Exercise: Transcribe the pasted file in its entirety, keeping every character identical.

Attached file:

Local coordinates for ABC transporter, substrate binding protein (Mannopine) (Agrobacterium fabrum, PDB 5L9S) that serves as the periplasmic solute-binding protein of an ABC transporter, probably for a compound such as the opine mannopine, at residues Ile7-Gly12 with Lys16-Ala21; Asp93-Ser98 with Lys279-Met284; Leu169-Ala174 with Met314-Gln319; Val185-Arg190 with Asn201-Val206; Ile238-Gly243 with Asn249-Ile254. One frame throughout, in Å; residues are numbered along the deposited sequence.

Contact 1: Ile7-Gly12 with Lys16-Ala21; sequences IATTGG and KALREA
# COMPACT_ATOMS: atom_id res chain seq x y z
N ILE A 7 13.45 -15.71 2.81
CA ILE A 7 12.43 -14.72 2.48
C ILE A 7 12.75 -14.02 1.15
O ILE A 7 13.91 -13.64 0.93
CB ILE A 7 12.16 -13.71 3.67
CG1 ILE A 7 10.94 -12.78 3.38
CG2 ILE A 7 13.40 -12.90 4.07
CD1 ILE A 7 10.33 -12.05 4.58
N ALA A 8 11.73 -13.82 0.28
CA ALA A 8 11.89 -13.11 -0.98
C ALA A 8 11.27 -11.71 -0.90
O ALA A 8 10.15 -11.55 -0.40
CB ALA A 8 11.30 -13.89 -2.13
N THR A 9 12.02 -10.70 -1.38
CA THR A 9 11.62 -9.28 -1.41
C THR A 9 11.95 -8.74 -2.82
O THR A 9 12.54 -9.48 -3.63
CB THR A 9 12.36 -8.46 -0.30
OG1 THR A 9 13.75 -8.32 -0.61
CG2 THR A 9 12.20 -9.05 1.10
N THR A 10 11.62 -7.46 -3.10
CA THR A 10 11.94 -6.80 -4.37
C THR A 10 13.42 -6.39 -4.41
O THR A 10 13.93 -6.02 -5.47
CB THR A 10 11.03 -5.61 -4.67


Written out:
Local coordinates for ABC transporter, substrate binding protein (Mannopine) (Agrobacterium fabrum, PDB 5L9S) that serves as the periplasmic solute-binding protein of an ABC transporter, probably for a compound such as the opine mannopine, at residues Ile7-Gly12 with Lys16-Ala21; Asp93-Ser98 with Lys279-Met284; Leu169-Ala174 with Met314-Gln319; Val185-Arg190 with Asn201-Val206; Ile238-Gly243 with Asn249-Ile254. One frame throughout, in Å; residues are numbered along the deposited sequence.

Contact 1: Ile7-Gly12 with Lys16-Ala21; sequences IATTGG and KALREA
# COMPACT_ATOMS: atom_id res chain seq x y z
N ILE A 7 13.45 -15.71 2.81
CA ILE A 7 12.43 -14.72 2.48
C ILE A 7 12.75 -14.02 1.15
O ILE A 7 13.91 -13.64 0.93
CB ILE A 7 12.16 -13.71 3.67
CG1 ILE A 7 10.94 -12.78 3.38
CG2 ILE A 7 13.40 -12.90 4.07
CD1 ILE A 7 10.33 -12.05 4.58
N ALA A 8 11.73 -13.82 0.28
CA ALA A 8 11.89 -13.11 -0.98
C ALA A 8 11.27 -11.71 -0.90
O ALA A 8 10.15 -11.55 -0.40
CB ALA A 8 11.30 -13.89 -2.13
N THR A 9 12.02 -10.70 -1.38
CA THR A 9 11.62 -9.28 -1.41
C THR A 9 11.95 -8.74 -2.82
O THR A 9 12.54 -9.48 -3.63
CB THR A 9 12.36 -8.46 -0.30
OG1 THR A 9 13.75 -8.32 -0.61
CG2 THR A 9 12.20 -9.05 1.10
N THR A 10 11.62 -7.46 -3.10
CA THR A 10 11.94 -6.80 -4.37
C THR A 10 13.42 -6.39 -4.41
O THR A 10 13.93 -6.02 -5.47
CB THR A 10 11.03 -5.61 -4.67